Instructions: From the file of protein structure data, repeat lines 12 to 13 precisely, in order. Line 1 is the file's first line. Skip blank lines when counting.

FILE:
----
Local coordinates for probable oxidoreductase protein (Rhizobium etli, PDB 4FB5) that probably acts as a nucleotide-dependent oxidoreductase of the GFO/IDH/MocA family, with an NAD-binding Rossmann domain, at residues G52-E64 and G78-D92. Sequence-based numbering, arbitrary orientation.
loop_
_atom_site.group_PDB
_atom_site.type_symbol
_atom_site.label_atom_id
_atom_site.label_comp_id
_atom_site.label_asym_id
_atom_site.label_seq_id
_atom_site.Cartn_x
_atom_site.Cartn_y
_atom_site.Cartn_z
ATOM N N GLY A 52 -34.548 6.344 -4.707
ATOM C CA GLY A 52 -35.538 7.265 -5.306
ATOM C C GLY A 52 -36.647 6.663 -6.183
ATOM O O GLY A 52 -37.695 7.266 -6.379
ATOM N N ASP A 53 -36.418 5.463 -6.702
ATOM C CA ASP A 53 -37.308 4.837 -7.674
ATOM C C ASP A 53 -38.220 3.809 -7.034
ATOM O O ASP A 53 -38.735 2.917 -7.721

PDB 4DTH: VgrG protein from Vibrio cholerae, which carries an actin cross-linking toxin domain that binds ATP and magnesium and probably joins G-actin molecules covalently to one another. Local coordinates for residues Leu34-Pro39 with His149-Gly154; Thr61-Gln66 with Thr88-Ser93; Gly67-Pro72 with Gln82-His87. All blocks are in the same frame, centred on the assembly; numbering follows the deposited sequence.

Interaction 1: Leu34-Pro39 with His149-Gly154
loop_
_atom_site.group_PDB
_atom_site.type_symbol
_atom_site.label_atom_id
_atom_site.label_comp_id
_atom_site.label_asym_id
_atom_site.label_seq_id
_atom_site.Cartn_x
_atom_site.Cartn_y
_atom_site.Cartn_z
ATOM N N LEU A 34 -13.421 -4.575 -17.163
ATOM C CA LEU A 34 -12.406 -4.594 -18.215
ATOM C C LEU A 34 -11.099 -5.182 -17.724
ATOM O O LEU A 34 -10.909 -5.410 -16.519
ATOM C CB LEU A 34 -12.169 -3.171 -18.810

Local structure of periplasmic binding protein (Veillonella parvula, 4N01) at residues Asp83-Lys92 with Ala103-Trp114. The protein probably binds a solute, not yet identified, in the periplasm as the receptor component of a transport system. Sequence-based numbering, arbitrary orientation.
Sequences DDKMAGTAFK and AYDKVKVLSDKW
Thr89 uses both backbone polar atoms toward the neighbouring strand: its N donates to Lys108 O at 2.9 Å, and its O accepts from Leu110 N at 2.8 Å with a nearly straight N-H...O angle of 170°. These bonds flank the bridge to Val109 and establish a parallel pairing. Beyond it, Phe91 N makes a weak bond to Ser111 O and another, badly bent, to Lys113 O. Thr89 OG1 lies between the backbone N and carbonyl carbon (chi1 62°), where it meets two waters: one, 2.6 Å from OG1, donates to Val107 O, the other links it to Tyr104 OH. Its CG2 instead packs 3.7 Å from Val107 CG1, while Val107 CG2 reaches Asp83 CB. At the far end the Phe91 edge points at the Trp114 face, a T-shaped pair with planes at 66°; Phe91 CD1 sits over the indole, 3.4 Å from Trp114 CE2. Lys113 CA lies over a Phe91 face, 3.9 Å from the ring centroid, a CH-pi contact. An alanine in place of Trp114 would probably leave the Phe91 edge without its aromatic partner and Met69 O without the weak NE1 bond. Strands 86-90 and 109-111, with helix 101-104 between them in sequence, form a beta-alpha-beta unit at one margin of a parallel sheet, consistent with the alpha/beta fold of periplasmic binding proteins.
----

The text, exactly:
ATOM N N GLY A 52 -34.548 6.344 -4.707
ATOM C CA GLY A 52 -35.538 7.265 -5.306